We can make movies using atoms as characters, grow organs and even skydive from space, yet when it comes to understanding the finer details of the 1.3 kilogram organ behind each person’s eyes – the brain – we’re mostly in the dark. Neuroscientists do not even know how many different types of cells it contains, much less how they are connected.

Neurons are intricately branched biological powerhouses, connecting through synapses to achieve feats like learning and perception. Situated among vast volumetric fields of cells, neurons are densely packed in the brain. Your brain contains around 86 billion of them, networked through 100 trillion synapses. To put this scale into perspective, consider it relative to other astronomically large numbers. Earth’s solar system is one of 300 billion in our home galaxy, the Milky Way. There are more synapses on average in a cubic centimeter of human brain than stars in the Milky Way. And there are over 1,200 cubic centimeters in a single brain.

Spanning just a few nanometers — a thousandth a width of a human hair — synaptic junctions are the seat of computation in the brain. As you read or walk or ponder the universe, billions of them fire in a symphony of signal relays. Most of these connectivity networks remain unknown, in part because neurons are extremely small, remarkably vast, and the technology to see them in detail is relatively new.

Enter connectomics. This fresh neuroscientific subfield uses electron microscopy to image volumes of tissue in extraordinary detail. Pairing nanoresolution 3D digitized brains with deep learning, researchers are able to analyze neural circuits at synaptic detail.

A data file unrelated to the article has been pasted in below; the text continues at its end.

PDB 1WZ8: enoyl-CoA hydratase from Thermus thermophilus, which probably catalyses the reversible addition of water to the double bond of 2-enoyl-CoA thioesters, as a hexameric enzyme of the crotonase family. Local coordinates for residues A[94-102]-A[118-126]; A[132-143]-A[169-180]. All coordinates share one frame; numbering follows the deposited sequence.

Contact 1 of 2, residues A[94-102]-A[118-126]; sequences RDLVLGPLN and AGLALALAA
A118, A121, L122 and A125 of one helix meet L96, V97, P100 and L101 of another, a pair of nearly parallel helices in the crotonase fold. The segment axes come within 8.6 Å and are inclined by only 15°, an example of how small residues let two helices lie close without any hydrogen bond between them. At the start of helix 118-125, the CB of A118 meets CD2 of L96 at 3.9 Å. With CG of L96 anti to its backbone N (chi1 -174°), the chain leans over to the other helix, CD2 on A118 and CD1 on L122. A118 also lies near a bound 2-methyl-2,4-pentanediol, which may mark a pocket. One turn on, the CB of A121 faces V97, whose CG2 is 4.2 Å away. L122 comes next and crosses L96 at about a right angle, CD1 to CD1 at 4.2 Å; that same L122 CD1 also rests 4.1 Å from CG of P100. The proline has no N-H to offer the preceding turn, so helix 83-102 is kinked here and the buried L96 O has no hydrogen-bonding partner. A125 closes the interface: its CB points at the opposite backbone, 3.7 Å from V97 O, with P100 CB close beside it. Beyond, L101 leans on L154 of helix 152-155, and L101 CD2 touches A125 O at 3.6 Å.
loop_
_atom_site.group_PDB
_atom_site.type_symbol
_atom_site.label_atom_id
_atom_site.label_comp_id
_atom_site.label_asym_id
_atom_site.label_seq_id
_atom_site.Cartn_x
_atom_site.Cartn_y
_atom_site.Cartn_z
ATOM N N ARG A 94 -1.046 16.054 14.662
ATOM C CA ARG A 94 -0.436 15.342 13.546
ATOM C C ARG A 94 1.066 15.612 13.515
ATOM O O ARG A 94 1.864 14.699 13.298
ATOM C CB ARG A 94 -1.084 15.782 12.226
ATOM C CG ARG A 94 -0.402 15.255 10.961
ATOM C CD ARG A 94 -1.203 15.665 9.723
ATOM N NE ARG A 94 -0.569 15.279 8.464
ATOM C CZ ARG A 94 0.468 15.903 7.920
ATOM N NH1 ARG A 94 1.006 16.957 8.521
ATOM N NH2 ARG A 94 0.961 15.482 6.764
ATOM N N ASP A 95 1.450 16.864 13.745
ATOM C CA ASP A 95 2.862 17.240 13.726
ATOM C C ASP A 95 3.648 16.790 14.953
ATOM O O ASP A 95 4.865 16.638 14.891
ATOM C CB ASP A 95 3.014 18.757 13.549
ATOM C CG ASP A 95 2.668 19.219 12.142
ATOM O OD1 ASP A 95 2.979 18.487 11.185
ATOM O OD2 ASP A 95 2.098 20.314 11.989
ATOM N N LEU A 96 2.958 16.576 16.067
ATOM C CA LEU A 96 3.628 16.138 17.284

The National Institutes of Health’s BRAIN Initiative states that neuroscience’s “challenge is to map the circuits of the brain, measure the fluctuating patterns of electrical and chemical activity flowing within those circuits, and understand how their interplay creates our unique cognitive and behavioral capabilities.” Advances in connectomics over the next few years offers a viable route to understand the physical organization of single-cellular level neural computational connections. Many researchers also theorize that connectomics could help us understand links between psychological disorders and miswirings in the brain.

Connectomics also has the potential to inspire breakthroughs in computer science. Deep learning, a hot field these days, is a type of artificial intelligence (AI) inspired by neural networks. It allows machines to learn and do smart things like recognize objects, predict what you’re searching for, recommend a video on Netflix or a friend to add on Facebook. It can also help doctors diagnose diseases. Deep learning got its start in the early 1980s. It did not catapult to prominence until after 2000 when researchers began layering artificial neural networks (hence “deep”), resulting in exponential improvements. But even advanced deep learning is based on a fairly simplistic model of layers of neurons in the brain. How might advances in connectomic resolution circuits inspire a next generation of breakthroughs computer science?

Editor’s note: This is the third installment in a series about emerging neurotechnologies. Join a pilot class of 12 PhD students at MIT as we explore how neuroscience is revolutionizing our understanding of the brain. Each post coincides with a lecture and lab tour at MIT created by the Center for Neurobiological Engineering. This experiment is supported by MITx and created by EyeWire.